A casino is a gambling establishment that allows patrons to play various games of chance for money or other prizes. It’s also known as a gaming room or a cardroom. In the United States, casinos are licensed and regulated by state or provincial governments, with some being operated by Native American tribes.
A successful casino can pull in billions of dollars a year for its owners, investors, and shareholders, as well as for local, state, and federal governments that collect taxes or fees from gamblers. In addition to its gaming facilities, many casinos have restaurants, bars, and entertainment venues that feature top pop, rock, and jazz musicians.
The word “casino” is derived from the Italian casa, meaning “house.” Early casino buildings were simply houses converted to gambling facilities. Today, they’re elaborate, multi-story buildings with dining, entertainment, and meeting spaces. Many are attached to hotels or resorts, retail shopping, cruise ships, and other tourist attractions.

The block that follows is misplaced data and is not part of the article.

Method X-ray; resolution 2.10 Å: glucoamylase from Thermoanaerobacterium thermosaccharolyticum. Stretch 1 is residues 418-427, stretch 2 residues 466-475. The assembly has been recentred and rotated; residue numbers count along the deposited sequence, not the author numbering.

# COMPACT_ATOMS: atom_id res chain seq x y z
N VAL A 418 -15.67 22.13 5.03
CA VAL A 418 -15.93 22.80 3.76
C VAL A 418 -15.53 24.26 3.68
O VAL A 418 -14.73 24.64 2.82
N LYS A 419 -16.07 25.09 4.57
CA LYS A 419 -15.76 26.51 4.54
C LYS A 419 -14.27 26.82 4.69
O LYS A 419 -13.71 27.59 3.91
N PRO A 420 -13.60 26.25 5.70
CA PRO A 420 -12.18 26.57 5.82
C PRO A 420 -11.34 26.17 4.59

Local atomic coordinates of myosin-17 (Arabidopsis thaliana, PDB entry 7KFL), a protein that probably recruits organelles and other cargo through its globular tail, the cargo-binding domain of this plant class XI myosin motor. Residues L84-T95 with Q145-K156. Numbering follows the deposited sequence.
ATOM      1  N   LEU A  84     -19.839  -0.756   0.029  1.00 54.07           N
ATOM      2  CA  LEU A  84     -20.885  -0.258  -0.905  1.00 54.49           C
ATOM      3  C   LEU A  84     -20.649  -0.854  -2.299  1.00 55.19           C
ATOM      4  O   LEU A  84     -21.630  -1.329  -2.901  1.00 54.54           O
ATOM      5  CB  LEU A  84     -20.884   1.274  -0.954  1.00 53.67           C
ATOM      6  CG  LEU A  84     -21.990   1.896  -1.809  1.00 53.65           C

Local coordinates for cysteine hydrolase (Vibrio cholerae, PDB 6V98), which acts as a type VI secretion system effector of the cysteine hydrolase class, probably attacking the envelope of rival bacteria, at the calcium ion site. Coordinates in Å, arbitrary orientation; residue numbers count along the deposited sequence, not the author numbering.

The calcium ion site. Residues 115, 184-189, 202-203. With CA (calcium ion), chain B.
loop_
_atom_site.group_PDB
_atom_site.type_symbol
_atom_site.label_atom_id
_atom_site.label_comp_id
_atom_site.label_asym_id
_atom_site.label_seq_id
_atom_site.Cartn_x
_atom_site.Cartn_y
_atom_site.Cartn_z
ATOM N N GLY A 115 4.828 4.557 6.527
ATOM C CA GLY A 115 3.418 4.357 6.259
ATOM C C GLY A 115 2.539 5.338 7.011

Most casinos offer a wide range of games, including baccarat, blackjack, craps, and roulette. They also have an array of high-tech video and slot machines. Some even offer live dealer tables.
To attract and retain customers, casinos often offer “comps,” or complimentary goods and services, such as free hotel rooms, meals, show tickets, and limo service for big bettors. These perks are calculated to maximize the amount of money players spend on casino gambling, and they’re usually based on how long and how much a player plays a particular game or on how large his or her bets are.